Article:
"Then you have the innocent princess," she added with a chuckle, "whose waist is so small that if she was actually alive, she wouldn't be able to walk."

To call attention to that cartoonish reality, CalArts has played host the past two years to "The Animated Woman Symposium on Gender Bias." This year it focused on the roles of "Sidekicks, Nerd Girls, Tomboys and More."

During a recent raucous two-hour symposium, nearly a dozen student researchers who spent months watching cartoons and reading comic books questioned why almost all female sidekicks look like nerds. Also why female heroes like Kim Possible are over-the-top beautiful. And why there are so few gay, lesbian and transgender characters.

"What are nerd-girl stereotypes? They have glasses, they're shy, they're awkward, they have some freckles going on," said film-video student and artist Madison Stubbs as she flashed drawings of several, including two of the most popular: Velma from "Scooby-Doo" and Meg Griffin of "Family Guy."

"And we have Tootie from 'Fairly OddParents,'" Stubbs said of the long-running Nickelodeon cartoon show's pig-tailed, braces-wearing, bespectacled sidekick. "Basically, she's just in the show to go, 'Oh, Timmy. I want you. Why do you ignore me?'"

Not that all female cartoon sidekicks are unattractive.

Velma could be the "hot girl," Stubbs said, if only she would lose those nerdy glasses. But every time she does, she trips over stuff, walks into things and nearly upends another paranormal investigation by those meddling kids from Scooby-Doo Mystery Incorporated.

Kim Possible, who couples her intellect with martial-arts skills to scuttle nefarious Dr. Drakken's plans to take over the world, has her own problems. Unable to attract any handsome, smart guy, she ultimately settles for her nerdy male sidekick, Ron Stoppable.

There's a reason for such drawings and scenarios, said Marge Dean, president of the industry group Women in Animation: Men still fill animation's writing rooms and director's chairs.

"Many, many, many women are going to animation schools. At CalArts, it's over 70 percent. But yet if you start looking at women in creative roles, the last number we have is only 22 percent," said Dean, whose organization tracks figures through schools and industry groups.

In an effort to boost those numbers, CalArts faculty invites studio representatives to campus for events like portfolio days and maintains a close relationship with groups like Dean's, which is pushing the studios to have a creative workforce of half women and half men by 2025.

CalArts, with a student enrollment of nearly 1,500, offers graduate and undergraduate degrees in such fields as animation, art, music, film, acting, photography and others. The small school situated amid picturesque rolling hills some 30 miles north of Los Angeles has produced many of the entertainment industry's leading creative figures, including director Tim Burton and Oscar-winning animator and Disney-Pixar executive John Lasseter.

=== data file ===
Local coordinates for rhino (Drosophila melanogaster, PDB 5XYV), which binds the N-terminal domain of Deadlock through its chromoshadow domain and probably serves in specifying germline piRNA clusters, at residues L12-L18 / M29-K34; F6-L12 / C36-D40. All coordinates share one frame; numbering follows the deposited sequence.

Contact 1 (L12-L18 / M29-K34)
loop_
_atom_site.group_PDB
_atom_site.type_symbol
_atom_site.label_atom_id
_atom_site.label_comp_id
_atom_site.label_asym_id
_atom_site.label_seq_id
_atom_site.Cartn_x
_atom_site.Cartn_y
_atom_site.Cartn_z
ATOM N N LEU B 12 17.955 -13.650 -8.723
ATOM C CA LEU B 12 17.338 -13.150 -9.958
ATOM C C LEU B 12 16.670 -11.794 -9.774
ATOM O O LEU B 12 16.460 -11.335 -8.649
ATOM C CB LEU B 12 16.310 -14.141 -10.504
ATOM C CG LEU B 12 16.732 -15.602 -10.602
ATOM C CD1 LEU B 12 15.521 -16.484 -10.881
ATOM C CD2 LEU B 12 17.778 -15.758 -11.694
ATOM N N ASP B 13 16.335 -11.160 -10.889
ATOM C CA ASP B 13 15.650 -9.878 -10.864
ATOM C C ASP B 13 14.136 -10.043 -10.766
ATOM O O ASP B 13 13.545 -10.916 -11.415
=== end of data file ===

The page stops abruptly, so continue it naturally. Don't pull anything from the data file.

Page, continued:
Other alumni, including Brad Bird, Andrew Stanton and Pete Docter, have directed nine of the 15 Oscar-winning animated feature films since that category was created in 2002. Only two of those 15 films had female directors. Both of them, Brenda Chapman and Jennifer Lee, are CalArts graduates.

Dean believes the character landscape will change as the popularity of animation continues to grow. Three of last year's top 10 box office films were animated — "Finding Dory," ''Zootopia" and "The Secret Life of Pets."

None were directed by women, although Lee, who wrote and co-directed the 2013 Oscar-winning film "Frozen," had a writing credit on "Zootopia."

To make real change, students entering the animated world must demand it, said Stacey Simmons of the production company Stoopid Buddy Stoodios.

"The only way you're going to change it is to keep doing it," she said. "The industry itself has changed a lot, but it has not changed at the same rate the country has."

Alec Baldwin to host 'SNL' for record-setting 17th time

At the dawn of the Donald Trump administration, "Saturday Night Live's" own Trump — Alec Baldwin — will be back as the show's guest host for the 17th time.

The NBC show said Monday that Baldwin will host the Feb. 11 show. Baldwin, who has been portraying Trump on a semi-regular basis this season, has hosted the venerable comedy show more times than any other person.

SNL said that actress Kristen Stewart will debut as a host on the Feb. 4 show.

Alessia Cara will be the musical guest on Stewart's show, with Ed Sheeran performing on Baldwin's show.

Alec Baldwin to host 'SNL' for record-setting 17th time

At the dawn of the Donald Trump administration, "Saturday Night Live's" own Trump — Alec Baldwin — will be back as the show's guest host for the 17th time.

The NBC show said Monday that Baldwin will host the Feb. 11 show. Baldwin, who has been portraying Trump on a semi-regular basis this season, has hosted the venerable comedy show more times than any other person.